I hear from worried parents often that their kids won’t eat. There are many reasons for this. Usually as long as a child is hydrated, gaining weight appropriately, and getting a variety of nutrients, I’m not worried.
Some reasons kids don’t eat:
They’re really getting enough food, parents just have unrealistic expectations.
This is very common.
Portion sizes are smaller than many parents think. They vary with age and size of a child as well as his activity level. If your child is growing well and has plenty of energy throughout the day, why should he eat more?
Kids tend to eat small meals frequently and even on holidays they don’t overeat like the adults tend to do.
When offering snacks, think of them as mini meals to help balance out the nutrients of the day. Don’t let them snack all day long though or they’ll never really be hungry.
Schedule meals and snacks and allow water in between.
We have an obesity epidemic in this country, so if you’re comparing your child to another child, chances are that your thin child is healthy and normal, but the other one is one of the 30% who is overweight.
Or maybe not.
It doesn’t matter. Just be sure your child is getting a proper variety of nutrients. Parents can choose what foods are offered, but kids should determine how much to eat.
Talk to his doctor about growth at regularly scheduled well visits (more often if you’re concerned) to be sure it’s appropriate.
They’re sick and it’s temporary.
When kids are sick they lose their appetites.
This is normal.
It usually returns with a vengeance when they’re feeling better. They need to drink to stay hydrated and can eat what they feel up to it, but don’t force it. See their doctor if you’re worried.
It’s a new food and they just aren’t sure yet.
I encourage that kids over 3 years old take one bite of a food.
Kids often hear me say, “taste a bite without a fight.” The bite needs to be enough that they taste it. If they like it, they can keep eating. If they don’t want more, resist trying to convince them to eat more.
Allowing them to take ownership of the decision of what to eat empowers them. Kids like power, right. Give it to them while modeling healthy eating behaviors yourself. They learn from what you do, not what you say — and not from what they’re forced to do.
When preparing a new dish, include familiar foods they like to balance out the meal so they can enjoy at least something on the plate.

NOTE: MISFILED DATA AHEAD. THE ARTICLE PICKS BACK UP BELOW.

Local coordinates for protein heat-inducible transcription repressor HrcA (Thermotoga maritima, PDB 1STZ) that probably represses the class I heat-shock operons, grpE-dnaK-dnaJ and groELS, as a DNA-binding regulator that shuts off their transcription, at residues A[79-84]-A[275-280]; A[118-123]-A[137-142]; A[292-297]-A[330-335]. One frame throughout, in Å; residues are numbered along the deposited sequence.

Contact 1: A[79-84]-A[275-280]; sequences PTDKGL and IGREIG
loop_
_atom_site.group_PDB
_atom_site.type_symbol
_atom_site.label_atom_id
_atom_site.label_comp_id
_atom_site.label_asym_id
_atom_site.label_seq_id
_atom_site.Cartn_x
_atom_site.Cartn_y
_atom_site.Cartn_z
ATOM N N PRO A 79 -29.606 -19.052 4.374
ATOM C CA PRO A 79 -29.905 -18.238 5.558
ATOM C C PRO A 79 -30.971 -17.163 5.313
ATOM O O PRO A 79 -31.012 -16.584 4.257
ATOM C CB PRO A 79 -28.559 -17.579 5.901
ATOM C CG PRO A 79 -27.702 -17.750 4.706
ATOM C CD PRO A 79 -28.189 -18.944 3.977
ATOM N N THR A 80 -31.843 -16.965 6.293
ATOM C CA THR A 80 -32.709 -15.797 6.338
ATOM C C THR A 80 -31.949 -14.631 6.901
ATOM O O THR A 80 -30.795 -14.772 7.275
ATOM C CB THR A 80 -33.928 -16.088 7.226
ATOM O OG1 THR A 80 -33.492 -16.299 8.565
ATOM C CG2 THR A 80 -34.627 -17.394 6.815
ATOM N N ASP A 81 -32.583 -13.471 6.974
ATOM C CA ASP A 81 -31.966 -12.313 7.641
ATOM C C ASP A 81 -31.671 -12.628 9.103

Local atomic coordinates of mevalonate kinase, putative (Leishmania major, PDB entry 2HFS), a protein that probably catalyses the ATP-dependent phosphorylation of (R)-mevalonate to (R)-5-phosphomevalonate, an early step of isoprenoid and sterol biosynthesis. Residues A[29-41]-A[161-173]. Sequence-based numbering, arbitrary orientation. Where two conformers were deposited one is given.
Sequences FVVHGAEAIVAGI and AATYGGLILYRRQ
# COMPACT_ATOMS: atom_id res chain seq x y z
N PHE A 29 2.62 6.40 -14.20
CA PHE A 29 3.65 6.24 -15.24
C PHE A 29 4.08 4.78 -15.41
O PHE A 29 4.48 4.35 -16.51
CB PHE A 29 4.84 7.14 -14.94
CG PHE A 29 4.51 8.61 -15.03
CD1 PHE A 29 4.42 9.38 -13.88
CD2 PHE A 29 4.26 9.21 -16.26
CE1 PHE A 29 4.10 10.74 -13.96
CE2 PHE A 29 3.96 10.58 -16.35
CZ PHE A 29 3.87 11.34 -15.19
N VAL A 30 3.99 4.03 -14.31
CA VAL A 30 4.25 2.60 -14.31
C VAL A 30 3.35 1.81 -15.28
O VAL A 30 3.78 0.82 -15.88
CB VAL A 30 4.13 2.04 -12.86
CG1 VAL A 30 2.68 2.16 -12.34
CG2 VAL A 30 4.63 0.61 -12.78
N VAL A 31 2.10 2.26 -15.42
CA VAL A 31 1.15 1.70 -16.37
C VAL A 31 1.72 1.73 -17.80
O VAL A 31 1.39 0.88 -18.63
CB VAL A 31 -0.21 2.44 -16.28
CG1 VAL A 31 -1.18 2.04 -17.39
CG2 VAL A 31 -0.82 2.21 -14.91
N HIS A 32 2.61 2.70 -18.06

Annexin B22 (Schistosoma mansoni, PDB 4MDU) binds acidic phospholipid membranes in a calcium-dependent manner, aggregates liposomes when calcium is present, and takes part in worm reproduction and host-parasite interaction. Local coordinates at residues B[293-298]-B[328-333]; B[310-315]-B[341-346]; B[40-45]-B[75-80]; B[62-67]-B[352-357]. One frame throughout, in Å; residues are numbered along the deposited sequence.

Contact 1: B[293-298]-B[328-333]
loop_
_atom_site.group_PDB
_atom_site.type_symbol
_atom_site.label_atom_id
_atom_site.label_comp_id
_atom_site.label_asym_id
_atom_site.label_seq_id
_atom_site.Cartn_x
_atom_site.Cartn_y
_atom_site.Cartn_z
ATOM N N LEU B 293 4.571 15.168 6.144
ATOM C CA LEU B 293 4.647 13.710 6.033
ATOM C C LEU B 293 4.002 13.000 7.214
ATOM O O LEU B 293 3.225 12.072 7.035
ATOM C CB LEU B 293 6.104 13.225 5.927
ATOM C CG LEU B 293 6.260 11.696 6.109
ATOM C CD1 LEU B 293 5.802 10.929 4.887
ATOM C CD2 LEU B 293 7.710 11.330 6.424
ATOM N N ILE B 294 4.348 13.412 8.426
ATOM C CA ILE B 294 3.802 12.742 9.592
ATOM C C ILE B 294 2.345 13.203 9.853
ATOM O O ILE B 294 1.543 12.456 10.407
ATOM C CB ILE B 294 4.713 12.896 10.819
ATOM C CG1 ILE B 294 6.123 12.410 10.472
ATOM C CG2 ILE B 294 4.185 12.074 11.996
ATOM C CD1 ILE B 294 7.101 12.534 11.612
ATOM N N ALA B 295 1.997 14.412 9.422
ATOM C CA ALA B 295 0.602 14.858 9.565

They’re picky eaters.
Aren’t they all?
Most kids go through phases where they love a food, then they suddenly dislike it. They might dislike a certain texture or a whole food group. While there are kids with real problems eating, most picky eaters can be encouraged to eat a healthy variety of foods as described above.
Some children really suffer from being overly restrictive. Children with autism, sensory problems, food allergies, and other issues are not included in this “typical” picky eater category.
A great series of blogs on picky eaters (typical and more concerning) is found on Raise Healthy Eaters.
They’re more interested in something else.
Make meals an event in itself.
Sit together and talk. Turn off the television. Put away your phone.
Have everyone focus on the meal, which includes the food and the conversation. Try to keep the conversation pleasant and not about the food. Take the pressure off eating!
They’ve filled up already.
If kids have access to snacks all day, they won’t be hungry for meals.
Make sure they have set meal and snack times, but no foods between. They’ll come to the table hungry if they haven’t snacked all day.
Some kids drink too much milk, juice, or other calorie-filled drinks. While it might seem that milk or juice are healthy, the reality is that they do not have a variety of nutrients that our kids need. Milk at least has protein, but it’s missing iron and other key nutrients. Juice is mostly sugar and really should be avoided. Don’t let your kids fill up on drinks.
When they’re hungry, they’re more likely to eat what’s offered.
A medicine makes them not hungry.
Some kids take medicines that decrease their appetite.
If your child is on one of these, their physician will need to follow their growth carefully, but it doesn’t automatically mean they shouldn’t take the medicine. Most kids can get the calories they need for healthy growth despite these medicines.
In general, parents should choose what foods kids are offered so that there’s a balance of nutrients, but kids determine how much they eat.
If they’re hungry, they’ll eat. If they’re not hungry, they shouldn’t eat. Learning to eat when not hungry is something that causes many of us to struggle with weight. Most kids are able to limit intake to needs. Don’t force them to change that great quality!
If you’re worried about your child’s appetite, talk to your pediatrician. The physician will need to see your child to check the growth pattern and to examine him or her for signs of illness. Labs are usually not needed, but can be done if there are concerns for some medical conditions. Medicines are rarely used to stimulate the appetite.